In this episode of STEMiverse, Marcus and I talk with Philip Mallon.
Started at the age of 9, Philip built a radio crystal set and this became the foundation for an interest in electronics. Phillip's path has given him countless opportunities to learn and to teach during the last fourty years.
As a cadet with the NSW department of Public Works, he studied Science and Technology at the University of Sydney. This was followed by further studies in the UK and a Masterst degree in Engineering Science at the University of NSW. Philip applied his new knowledge in biomedical engineering to providing electromedical equipment for the new Westmead Hospital. He worked on the first electronic toll system for the Sydney Harbour Bridge and was the control systems engineer on the Accelerated Loading Facility.
Philip helped provide the first computer systems engineering labs at UTS and was employed there as both engineering manager and an academic to provide both teaching and practical engineering skills for students.
While at UTS Philip was a director for Autism Australia now Aspect and took an interest in supporting schools for Autistic children.
At the RTA Philip was engaged in Intelligent Transport Systems Projects (ITS) including the flashing lights at all schools zones in NSW, road safety pojects including the Lithgow black ice detection project, managed motorways, the new T-Way bus systems for Sydney and structural health and security monitoring projects including monitoring the Sydney Harbour Bridge for security threats.
Now retired, Philip is an active maker and mentor to other makers at the University of the Third Age ( u3a) and various Sydney Meetups including ozBerry, Sydney Robotics and Coding and Hack Sounds.
Philip's maker projects involve music, robotics, home automation, environmental monitoring, software engineering and electronics and he is interested in how people with disabilities such as autism and retired seniors can be creative as makers.
Philip exhibited his maker projects at the Sydney mini-maker faire last year. He is an alpha tester for new Seeed Products including reSpeaker and won two of their design competitions using reSpeaker and WioLink.
In the next hour or so, Marcus and I explore Philip's amazing engineering and learning experiences, and it was fascinating!
This podcast is brought to you by Tech Explorations, a leading provider of educational resources for Makers, STEM students, and teachers. Go to txplore.com to see a complete list of our books and courses covering the Arduino, Raspberry Pi and electronics.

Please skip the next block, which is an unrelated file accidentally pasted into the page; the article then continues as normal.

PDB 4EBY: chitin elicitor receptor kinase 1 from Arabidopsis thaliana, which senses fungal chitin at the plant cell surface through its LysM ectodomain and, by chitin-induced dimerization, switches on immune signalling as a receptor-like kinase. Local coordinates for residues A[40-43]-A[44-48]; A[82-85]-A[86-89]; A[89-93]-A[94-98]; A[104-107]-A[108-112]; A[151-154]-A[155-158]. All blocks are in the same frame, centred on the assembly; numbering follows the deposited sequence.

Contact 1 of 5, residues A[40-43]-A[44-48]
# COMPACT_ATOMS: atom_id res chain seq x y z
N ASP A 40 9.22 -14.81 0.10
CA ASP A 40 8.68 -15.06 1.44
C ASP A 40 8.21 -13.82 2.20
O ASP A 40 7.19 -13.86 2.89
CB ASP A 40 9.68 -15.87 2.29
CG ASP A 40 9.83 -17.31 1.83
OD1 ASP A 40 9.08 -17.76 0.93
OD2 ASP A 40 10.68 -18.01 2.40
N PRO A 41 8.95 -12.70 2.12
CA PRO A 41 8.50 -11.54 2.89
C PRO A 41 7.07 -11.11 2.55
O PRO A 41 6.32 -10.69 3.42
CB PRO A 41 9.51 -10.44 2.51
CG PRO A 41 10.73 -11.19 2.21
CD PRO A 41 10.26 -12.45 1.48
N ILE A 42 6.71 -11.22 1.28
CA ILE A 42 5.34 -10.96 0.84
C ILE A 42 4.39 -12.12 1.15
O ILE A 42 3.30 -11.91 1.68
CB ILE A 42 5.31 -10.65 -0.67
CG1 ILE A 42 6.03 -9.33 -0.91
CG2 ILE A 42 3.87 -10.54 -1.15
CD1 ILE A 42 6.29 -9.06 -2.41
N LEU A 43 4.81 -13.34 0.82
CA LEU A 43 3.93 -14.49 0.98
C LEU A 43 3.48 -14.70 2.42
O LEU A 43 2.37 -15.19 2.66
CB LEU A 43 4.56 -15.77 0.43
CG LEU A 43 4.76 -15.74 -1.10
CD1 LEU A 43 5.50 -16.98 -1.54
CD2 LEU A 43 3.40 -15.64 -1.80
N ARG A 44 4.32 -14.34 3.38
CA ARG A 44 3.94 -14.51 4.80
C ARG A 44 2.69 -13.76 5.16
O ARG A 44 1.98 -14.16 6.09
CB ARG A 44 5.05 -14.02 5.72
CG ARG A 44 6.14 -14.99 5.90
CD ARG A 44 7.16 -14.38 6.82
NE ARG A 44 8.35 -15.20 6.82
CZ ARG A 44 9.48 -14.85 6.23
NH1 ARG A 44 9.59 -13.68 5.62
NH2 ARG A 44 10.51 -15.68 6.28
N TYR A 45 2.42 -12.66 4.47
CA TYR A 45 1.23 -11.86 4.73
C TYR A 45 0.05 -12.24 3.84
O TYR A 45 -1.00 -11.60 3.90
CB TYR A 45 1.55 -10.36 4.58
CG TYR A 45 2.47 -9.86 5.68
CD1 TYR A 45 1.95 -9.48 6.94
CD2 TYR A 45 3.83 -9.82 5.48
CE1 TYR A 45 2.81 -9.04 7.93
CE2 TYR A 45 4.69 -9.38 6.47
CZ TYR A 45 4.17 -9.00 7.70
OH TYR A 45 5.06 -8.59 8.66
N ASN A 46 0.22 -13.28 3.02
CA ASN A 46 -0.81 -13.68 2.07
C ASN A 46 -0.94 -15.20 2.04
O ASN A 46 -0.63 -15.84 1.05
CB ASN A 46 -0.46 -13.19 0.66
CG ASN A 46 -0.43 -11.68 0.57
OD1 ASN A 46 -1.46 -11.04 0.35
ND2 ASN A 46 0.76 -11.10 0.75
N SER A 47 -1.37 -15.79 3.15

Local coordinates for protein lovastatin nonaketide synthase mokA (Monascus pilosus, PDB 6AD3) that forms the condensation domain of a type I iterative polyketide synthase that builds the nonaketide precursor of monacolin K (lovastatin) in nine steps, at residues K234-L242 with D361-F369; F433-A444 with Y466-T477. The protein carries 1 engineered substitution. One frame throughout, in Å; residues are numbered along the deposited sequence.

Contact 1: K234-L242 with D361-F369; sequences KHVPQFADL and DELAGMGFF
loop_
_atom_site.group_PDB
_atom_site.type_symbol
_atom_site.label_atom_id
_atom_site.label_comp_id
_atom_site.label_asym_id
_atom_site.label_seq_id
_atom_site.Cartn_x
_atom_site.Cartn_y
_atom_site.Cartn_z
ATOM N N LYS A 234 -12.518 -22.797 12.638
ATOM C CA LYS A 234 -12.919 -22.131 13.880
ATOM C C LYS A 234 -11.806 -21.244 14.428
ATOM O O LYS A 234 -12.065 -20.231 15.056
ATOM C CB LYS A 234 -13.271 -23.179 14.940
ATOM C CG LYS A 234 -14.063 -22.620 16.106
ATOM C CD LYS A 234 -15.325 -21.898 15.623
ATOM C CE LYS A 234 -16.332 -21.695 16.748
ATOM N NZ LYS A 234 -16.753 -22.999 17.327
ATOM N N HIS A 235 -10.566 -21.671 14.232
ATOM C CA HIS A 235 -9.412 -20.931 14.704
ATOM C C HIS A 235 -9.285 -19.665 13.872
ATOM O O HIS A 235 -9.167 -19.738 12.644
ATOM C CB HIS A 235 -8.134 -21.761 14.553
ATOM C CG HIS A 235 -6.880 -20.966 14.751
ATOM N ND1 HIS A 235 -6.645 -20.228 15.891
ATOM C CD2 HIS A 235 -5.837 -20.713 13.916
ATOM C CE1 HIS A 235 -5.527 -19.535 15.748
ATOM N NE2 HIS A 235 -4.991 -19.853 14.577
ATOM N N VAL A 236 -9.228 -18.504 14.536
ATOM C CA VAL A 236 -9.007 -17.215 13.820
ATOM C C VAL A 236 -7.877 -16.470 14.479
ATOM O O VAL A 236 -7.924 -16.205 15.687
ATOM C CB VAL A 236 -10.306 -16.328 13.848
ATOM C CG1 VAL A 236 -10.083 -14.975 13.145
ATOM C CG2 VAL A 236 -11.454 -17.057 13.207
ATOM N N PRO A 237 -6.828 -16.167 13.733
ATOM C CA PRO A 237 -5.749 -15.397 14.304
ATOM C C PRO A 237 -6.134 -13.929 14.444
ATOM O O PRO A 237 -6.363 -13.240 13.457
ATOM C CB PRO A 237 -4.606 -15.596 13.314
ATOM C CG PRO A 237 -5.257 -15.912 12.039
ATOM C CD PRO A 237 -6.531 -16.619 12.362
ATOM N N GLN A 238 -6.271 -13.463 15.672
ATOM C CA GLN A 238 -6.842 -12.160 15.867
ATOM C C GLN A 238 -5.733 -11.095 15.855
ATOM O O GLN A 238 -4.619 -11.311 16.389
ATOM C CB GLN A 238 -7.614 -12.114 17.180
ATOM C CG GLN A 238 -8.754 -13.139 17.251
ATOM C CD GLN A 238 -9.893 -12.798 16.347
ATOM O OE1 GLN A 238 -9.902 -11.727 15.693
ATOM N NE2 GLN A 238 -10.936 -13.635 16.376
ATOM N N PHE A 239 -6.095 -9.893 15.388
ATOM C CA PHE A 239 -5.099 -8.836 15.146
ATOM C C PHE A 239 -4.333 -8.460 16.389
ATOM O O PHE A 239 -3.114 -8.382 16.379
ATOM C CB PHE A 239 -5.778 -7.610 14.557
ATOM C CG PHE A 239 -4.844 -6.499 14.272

[00:00] Introduction - Introducing Philip Mallon
[03:42] Philip talks about his background, his father's background, and the merging of his interests into Biomedical Engineering
[07:27] The early days of Biomedical Engineering
[10:17] The early use of computers in education
[12:00] Philip's mentorship experience: Apprenticeship in government sections
[13:07] Philip's work experience after graduation: Safety systems in intensive care wards
[16:02] Philip's process of figuring out what to do facing limited sources of information: Interacting with other experts
[17:30] Has Google replaced mentors? Overspecialization problem in engineering
[18:34] Risk reduction in high stake situations: Interaction between experts and teamwork
[20:22] New technologies in Biomedical Engineering: Linear Accelerators
[21:35] Philip's philosophy on learning and teaching
[22:49] Working with EMI: The profits from Beatles' record sales funded medical research
[24:10] EMI's engineer winning Nobel prize for inventing the CT scanner (Sir Godfrey Newbold Hounsfield)
[24:32] Rapid development of technology: minicomputer, microcomputer
[26:01] Philip's mentor's unique hands-on approach during his Master's studies
[27:24] Conflict or collaboration between hands-off and hands-on approaches: Necessity of the right tools
[29:23] Nuclear Medicine Program
[31:12] Operating systems and software for Biomedical Engineering equipment
[32:36] Philip's teaching style and tools
[34:11] SCATS (Sydney Coordinated Adaptive Traffic System)
[37:14] What attracted Philip to Academia: UTS' new program in Computer System's Engineering
[39:33] Philip's first years lecturing in UTS and his experience with undergraduate students
[46:10] Reflective learning and its benefits for students
[50:33] The biggest challenge the students had to face according to Philip's experience: The language barrier and how to overcome it
[51:42] How would you go about as a teacher helping a student understand difficult concepts
[57:32] The matrix structure in UTS
[58:40] Rapid Fire Questions
[58:59] Who has been the most influential in shaping the way you teach: Elizabeth Taylor, civil engineer from UTS
[01:01:58] Advice to educators just starting out: Inclusion and respect to everyone's prefered method of learning
[01:04:22] Parting thoughts, Dos and Don'ts: Make learning life-long and fun, start as early as possible
[01:08:15] Philip's Contact Information: Facebook: facebook.com/philip.mallon2